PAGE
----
But while I love to help, sometimes from pure motives and sometimes from impure, I am not the type who likes to be helped. I assume that this is simply an outworking of pride in my life. I am convinced that it is also a product of my upbringing. Despite not having any recent Dutch heritage, I was, in large part, raised among second generation Dutch-Canadians. I went to Dutch schools and churches and no doubt absorbed much of their culture and many of their values. The Dutch are, in many ways, a noble group and, when saved, make some of the strongest, most committed Christians I’ve known. There are few groups I have seen that do a better job of taking care of and ministering to their own. While these Dutch people value hard work, they also take very good care of those who are unable to work because of age, infirmity or circumstance. These Dutch churches put to shame many churches I have come across since where those who fall upon hard times are considered burdensome and are shunned rather than honored, left to their own rather than ministered to.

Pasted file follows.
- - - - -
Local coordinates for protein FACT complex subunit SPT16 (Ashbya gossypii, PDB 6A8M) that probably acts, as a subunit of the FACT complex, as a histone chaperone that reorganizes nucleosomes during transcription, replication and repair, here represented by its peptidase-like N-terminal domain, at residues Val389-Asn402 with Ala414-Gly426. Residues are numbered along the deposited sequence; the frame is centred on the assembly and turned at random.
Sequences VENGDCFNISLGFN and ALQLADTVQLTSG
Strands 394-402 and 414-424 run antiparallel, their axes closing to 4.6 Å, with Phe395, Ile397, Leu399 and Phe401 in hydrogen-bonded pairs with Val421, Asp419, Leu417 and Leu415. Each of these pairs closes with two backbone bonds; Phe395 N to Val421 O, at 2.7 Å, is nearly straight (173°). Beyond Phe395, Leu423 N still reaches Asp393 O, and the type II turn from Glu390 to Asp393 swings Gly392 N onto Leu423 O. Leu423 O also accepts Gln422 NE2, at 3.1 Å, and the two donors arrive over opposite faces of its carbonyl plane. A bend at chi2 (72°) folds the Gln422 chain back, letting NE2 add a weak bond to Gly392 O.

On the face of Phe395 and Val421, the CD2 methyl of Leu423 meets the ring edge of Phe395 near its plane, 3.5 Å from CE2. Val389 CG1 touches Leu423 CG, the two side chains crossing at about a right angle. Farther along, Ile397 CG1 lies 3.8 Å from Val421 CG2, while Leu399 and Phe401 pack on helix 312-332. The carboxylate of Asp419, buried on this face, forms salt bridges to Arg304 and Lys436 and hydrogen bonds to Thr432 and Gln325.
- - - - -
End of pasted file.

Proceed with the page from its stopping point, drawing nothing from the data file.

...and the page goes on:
Yet while the Dutch people I knew took very good care of those who were unable to care for themselves, they placed great value on self-sufficiency. Charity was something to be extended only to those who had a genuine need for it. While it was not generally considered shameful to need or accept charity, it was considered most shameful to request it when it was not absolutely necessary. Embedded deep in the Dutch culture is the value of a person pulling himself up by his own bootstraps, being strong, and showing no weakness. Those who were considered weak, especially when young, were often trampled underfoot. Dutch schools were full of weak, frightened people who pretended to be strong. The churches were probably not much different.